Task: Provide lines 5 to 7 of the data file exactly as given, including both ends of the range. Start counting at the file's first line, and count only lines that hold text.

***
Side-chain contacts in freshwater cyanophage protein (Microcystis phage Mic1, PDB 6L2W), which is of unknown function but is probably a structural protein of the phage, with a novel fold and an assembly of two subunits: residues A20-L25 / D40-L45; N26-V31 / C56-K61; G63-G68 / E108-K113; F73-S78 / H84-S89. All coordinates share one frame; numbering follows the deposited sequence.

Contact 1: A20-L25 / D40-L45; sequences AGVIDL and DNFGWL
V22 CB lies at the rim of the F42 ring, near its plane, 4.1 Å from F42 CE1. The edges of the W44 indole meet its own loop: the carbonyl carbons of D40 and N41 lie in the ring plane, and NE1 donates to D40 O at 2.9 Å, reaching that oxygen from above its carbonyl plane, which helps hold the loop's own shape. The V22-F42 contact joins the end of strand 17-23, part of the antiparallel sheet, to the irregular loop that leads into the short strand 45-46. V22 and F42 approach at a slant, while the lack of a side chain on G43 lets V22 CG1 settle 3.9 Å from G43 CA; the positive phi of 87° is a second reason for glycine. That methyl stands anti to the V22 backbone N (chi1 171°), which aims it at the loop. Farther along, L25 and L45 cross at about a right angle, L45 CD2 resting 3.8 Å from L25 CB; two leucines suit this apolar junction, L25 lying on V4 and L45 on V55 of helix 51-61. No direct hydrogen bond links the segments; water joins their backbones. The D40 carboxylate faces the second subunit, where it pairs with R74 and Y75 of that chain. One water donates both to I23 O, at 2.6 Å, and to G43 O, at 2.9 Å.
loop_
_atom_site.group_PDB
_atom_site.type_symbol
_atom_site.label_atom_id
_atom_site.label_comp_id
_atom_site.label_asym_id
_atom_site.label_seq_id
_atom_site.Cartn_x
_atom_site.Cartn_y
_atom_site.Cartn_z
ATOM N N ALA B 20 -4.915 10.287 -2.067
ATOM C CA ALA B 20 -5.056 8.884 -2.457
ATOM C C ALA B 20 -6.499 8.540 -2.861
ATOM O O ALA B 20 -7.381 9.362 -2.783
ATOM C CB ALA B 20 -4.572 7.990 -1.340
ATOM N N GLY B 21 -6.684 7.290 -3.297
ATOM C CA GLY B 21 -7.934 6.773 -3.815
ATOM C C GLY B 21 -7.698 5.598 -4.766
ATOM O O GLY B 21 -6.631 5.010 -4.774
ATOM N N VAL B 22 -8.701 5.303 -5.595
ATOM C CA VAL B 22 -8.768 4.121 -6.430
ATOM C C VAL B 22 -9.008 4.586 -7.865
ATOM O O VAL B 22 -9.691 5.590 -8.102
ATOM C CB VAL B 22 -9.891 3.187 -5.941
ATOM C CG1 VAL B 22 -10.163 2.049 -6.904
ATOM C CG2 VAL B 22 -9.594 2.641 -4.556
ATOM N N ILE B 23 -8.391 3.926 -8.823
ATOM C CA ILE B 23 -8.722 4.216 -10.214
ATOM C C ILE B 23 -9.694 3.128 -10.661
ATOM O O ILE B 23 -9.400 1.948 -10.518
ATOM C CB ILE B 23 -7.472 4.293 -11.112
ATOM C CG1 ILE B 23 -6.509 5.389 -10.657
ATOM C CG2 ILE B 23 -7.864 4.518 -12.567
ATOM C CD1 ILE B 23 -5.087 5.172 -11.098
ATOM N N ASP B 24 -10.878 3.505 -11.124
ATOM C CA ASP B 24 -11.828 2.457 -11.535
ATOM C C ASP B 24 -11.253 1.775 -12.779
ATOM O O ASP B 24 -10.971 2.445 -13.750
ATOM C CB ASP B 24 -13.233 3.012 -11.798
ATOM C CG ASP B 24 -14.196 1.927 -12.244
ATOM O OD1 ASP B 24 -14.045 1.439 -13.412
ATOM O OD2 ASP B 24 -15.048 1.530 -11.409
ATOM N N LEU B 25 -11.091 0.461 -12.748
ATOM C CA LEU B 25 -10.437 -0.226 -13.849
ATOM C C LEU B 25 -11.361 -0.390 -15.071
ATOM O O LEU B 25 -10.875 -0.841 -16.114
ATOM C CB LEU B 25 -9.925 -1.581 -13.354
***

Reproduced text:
_atom_site.group_PDB
_atom_site.type_symbol
_atom_site.label_atom_id